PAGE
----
Deccan Chronicle

Pavithra, saving a culture, weaving better life for artisans

Deccan Chronicle| Vishaka V Warrier

Published on: August 30, 2019 | Updated on: August 30, 2019

Pavithra attributes her passion for textiles and handlooms to her father, B C Nanjappa's encouragement and her mother's interest in it.

Pavithra Muddaya

Pavithra Muddaya

The spinning wheel has a particularly sentimental and even patriotic significance for the country.  Paying it homage in her own style is Pavithra Muddaya who has for decades worked to preserve India’s culture and weaving tradition along with securing the livelihoods of the weavers themselves. Besides founding Vimor, a  commercial enterprise specialising in handlooms, she is also writing a book on the weaving traditions of the country and has established a museum in Bengaluru to tell the stories of weavers before they are forgotten. Vishaka V Warrier reports

A passion for preserving the country’s culture and weaving tradition  has seen Pavithra Muddaya evolve into a textile historian and designer. Co-founder of Vimor,  a commercial entity that has been engaged in reviving and selling handloom sarees for the past 45 years, while also securing the livelihoods of the many weavers it employs,  she recently established a  living museum in Bengaluru to share stories of weavers and weaving from over the decades.

Although she currently works with weavers from Chitradurga, Gadag, Bagalkot and Mangaluru in Karnataka, in addition to some from Tamil Nadu, Andhra Pradesh, and Rajasthan, Pavithra says, "Looms have no language and I am not confined to any community or district. I have worked with mostly individual weavers,  who have approached me."

Attributing her success mainly to the goodwill of the weavers she employs, she explains,. "I give them the design, colour, and so on and they produce the material for me . But at  Vimor we try to secure the weavers’ contribution,  paying them an amount as advance, along with the option of complete buy back. This insulates them against risk and all through the journey of weaving, they get their earnings."

While she is convinced that handlooms can never die in India, she is trying to preserve the weaving history of the country in a book that shows how inter-twined our lives are across its vast expanse.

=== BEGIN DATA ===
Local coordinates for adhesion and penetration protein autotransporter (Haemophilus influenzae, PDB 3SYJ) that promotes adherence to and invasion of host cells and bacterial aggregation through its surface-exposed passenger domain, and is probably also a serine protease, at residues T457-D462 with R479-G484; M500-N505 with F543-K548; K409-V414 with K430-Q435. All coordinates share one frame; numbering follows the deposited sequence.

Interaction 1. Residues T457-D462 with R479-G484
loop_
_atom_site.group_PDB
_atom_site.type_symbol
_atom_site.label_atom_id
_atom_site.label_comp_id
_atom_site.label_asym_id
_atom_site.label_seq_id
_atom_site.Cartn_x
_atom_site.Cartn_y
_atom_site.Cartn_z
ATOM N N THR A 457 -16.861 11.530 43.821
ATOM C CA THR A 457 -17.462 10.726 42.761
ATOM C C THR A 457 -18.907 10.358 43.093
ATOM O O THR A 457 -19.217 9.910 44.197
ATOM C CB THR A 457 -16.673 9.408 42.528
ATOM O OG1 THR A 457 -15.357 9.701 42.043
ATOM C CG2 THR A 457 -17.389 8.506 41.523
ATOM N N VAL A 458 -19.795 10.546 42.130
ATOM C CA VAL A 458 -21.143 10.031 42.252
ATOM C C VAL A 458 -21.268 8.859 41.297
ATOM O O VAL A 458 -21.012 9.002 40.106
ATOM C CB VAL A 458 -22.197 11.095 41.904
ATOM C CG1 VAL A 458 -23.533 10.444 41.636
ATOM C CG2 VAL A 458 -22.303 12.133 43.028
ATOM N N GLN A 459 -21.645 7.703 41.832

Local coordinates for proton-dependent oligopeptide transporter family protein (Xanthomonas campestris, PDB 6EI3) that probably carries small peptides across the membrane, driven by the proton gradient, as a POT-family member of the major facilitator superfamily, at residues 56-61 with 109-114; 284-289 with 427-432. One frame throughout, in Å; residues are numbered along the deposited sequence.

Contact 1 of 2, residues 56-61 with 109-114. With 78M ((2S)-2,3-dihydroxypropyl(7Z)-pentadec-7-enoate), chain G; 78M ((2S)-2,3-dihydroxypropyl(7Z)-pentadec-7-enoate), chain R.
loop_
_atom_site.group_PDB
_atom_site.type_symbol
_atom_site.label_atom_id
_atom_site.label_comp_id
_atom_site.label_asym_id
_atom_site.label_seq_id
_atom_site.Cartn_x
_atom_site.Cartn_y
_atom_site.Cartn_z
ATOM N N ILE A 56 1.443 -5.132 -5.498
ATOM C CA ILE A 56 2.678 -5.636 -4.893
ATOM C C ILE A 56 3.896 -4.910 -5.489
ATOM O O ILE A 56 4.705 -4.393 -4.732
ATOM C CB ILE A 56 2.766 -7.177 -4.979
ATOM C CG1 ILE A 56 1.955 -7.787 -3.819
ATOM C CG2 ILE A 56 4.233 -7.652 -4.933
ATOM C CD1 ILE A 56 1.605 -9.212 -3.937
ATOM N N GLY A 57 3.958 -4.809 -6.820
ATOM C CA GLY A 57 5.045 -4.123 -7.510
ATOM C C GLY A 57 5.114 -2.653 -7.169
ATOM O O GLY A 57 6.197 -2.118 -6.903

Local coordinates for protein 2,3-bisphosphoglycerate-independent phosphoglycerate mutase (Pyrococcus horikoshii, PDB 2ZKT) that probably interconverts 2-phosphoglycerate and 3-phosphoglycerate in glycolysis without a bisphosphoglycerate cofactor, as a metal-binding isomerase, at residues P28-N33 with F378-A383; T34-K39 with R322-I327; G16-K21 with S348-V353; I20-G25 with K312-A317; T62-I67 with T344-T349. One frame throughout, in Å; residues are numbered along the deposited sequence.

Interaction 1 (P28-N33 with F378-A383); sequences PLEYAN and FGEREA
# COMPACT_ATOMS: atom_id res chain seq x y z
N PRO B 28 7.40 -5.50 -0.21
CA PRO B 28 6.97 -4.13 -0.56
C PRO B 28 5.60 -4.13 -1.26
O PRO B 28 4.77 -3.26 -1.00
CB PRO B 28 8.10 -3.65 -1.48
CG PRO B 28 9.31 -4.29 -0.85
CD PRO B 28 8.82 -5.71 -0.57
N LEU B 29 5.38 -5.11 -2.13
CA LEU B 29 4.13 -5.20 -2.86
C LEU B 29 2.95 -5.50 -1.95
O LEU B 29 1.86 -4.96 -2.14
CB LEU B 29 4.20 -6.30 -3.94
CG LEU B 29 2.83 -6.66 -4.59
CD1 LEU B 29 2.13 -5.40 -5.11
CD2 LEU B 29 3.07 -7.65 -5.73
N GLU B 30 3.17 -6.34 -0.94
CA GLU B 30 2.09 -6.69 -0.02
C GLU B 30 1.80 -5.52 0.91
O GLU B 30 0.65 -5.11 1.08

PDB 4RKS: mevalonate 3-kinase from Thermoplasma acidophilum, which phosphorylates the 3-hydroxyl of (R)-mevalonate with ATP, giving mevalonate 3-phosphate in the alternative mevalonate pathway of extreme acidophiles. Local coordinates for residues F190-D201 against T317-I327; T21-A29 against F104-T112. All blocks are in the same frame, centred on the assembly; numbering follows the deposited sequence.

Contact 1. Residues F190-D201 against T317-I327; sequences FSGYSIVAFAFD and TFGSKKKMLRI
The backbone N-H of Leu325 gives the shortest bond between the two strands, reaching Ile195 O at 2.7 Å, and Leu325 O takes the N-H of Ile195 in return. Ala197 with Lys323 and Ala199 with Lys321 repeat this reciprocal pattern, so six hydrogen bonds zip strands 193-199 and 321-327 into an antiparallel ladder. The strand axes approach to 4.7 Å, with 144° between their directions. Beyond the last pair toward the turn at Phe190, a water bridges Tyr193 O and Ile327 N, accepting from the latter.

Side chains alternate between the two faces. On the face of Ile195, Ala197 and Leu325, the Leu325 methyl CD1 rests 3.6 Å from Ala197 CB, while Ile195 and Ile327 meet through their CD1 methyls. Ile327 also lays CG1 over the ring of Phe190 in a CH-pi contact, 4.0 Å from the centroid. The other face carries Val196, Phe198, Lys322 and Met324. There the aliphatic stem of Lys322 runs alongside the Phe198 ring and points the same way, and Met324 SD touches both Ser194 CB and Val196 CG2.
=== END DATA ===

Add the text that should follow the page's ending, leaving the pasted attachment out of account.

"The book talks of how weavers migrated. bringing different design elements to the places they settled in. Most of the time, it is believed that certain designs are confined to a certain region. But what I want to present is the association of migration, trade and inter-marriages, with weaving. We have a Manipuri pallu done in Karnataka and an ilkal saree from Benares. There is so much in common across India that it  is brilliant," she says.

To put it simply, Pavithra’s hope is to celebrate commonality instead of upholding differences and textiles embrace this mantra beautifully, she finds.

"Handlooms in India will never die. There is no question of it, even if certain designs are subjected to testing times. Handlooms and designs are everyone’s common inheritance. It is very necessary to take pride in it. We are moving so fast with respect to trends in aesthetics that it is necessary to document and preserve the ancient cultural designs  and also to educate the newer generations about their  inheritance," she adds with strong conviction

Pavithra attributes her passion for textiles and handlooms to her father, B C Nanjappa’s encouragement and her mother’s interest in it. Chimmi Nanjappa  was the first manager of the Cauvery Arts and Craft Emporium in Bengaluru, which at the time also specialised in handlooms.  She was selected to participate in international textile fairs in the sixties by Pupul Jaykar , an iconic woman, who  worked to revive the textile industry.  As her employers did not agree to send her to the fairs,  she quit her  job to go to them and there was no looking back.

Years later, Chimmi set up Vimor with her daughter, Pavithra with the backing of the likes of social reformer and freedom fighter, Kamaladevi Chhattopadhya and Pupul Jayakar .  

It was only a two months’ course at the Weavers Service Centre in the city that laid the foundation for Pavithra’s later expertise  in the field.  Taking baby steps with traditional simple designs, she went on to create an identity  as a textile revivalist and historian as the years progressed.

The living museum which is her latest project, is only one- and- a- half months old and is a journey through the ancient forgotten weaves of the country. "The living museum of textiles takes each of its visitors through the contributions of weaving done by and for the common man. It narrates the tale behind each saree in the presence of the weavers,"  she explains.

Making no bones that handlooms and textiles are her passion, she says, " I enjoy documenting the old designs and also recreating them by employing my own aesthetic sense. The re-creation ensures there is no  stagnation of any design."

Just as Vimor  means "pure," so is Pavithra’s mission, which she describes as "Going beyond caste, region and community, to preserve ancient handloom designs along with providing livelihood options for the needy."

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